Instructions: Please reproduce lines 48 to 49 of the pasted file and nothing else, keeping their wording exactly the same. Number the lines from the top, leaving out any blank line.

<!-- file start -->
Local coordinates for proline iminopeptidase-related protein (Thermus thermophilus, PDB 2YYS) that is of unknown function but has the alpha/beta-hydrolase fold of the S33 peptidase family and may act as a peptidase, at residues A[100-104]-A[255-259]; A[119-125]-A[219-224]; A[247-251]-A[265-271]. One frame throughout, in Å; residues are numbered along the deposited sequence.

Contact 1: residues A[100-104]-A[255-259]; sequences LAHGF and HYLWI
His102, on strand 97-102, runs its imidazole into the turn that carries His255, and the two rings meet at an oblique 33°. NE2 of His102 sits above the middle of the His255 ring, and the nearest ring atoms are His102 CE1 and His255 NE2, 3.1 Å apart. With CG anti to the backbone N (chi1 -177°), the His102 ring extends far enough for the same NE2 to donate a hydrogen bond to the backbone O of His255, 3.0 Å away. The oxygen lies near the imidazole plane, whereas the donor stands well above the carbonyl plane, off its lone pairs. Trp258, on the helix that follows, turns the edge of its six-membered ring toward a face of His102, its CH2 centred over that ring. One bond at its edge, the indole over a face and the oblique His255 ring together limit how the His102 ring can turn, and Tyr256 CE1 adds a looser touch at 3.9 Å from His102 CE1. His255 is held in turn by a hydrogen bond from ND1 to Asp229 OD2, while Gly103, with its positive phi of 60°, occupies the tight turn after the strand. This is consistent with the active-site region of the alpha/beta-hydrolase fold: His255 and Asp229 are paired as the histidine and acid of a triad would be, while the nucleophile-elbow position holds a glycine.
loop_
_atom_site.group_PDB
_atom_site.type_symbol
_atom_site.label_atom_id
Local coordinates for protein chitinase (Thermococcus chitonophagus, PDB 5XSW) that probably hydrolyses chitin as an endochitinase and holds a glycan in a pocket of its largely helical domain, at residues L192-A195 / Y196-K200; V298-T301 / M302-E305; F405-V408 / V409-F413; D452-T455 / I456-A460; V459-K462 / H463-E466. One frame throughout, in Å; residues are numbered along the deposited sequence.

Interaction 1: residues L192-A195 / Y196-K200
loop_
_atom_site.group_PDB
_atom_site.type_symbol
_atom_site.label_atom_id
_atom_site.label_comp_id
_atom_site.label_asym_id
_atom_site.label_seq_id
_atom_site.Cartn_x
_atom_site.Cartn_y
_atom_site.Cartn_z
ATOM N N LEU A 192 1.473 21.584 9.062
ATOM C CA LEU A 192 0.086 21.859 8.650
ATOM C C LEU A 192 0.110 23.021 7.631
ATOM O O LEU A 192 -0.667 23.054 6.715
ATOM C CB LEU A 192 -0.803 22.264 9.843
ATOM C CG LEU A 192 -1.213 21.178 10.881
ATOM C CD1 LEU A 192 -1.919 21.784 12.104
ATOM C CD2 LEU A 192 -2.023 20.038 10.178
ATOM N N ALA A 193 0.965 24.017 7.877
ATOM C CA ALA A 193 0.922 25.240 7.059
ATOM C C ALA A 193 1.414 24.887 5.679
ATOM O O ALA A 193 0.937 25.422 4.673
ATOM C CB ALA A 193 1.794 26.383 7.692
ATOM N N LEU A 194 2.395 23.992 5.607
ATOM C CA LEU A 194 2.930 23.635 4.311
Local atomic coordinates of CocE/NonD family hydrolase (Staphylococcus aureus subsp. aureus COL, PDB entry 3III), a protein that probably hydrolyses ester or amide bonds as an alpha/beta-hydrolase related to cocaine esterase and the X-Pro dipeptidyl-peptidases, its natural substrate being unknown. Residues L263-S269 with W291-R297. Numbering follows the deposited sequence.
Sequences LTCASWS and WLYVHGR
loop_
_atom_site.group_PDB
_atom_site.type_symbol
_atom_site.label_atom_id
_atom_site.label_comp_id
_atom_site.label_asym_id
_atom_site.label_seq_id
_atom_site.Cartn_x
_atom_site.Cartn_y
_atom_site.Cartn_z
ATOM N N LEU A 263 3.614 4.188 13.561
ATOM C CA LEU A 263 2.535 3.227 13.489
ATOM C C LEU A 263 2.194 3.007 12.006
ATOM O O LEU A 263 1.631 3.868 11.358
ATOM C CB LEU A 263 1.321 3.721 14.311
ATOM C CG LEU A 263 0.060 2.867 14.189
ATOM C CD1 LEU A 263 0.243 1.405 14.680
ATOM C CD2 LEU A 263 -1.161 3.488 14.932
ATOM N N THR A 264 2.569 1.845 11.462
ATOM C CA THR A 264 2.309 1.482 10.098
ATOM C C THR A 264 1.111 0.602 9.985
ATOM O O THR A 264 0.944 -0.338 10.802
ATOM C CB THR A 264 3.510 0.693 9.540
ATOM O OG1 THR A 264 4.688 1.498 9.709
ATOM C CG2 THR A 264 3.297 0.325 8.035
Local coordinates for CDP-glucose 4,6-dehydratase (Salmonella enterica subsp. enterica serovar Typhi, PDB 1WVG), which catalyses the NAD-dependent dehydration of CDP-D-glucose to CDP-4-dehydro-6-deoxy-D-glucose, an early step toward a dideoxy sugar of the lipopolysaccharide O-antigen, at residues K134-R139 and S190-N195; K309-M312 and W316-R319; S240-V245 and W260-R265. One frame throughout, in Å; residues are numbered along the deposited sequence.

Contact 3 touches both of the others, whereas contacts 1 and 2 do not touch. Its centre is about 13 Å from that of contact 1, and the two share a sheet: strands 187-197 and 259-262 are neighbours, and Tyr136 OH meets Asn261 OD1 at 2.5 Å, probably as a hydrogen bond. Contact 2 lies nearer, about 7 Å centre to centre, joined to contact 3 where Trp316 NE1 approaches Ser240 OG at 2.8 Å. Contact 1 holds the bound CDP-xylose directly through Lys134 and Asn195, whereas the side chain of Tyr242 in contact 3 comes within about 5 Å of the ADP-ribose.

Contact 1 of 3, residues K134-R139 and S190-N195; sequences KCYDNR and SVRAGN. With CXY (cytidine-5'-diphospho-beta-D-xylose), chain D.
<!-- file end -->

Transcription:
ATOM C CA LEU A 263 2.535 3.227 13.489
ATOM C C LEU A 263 2.194 3.007 12.006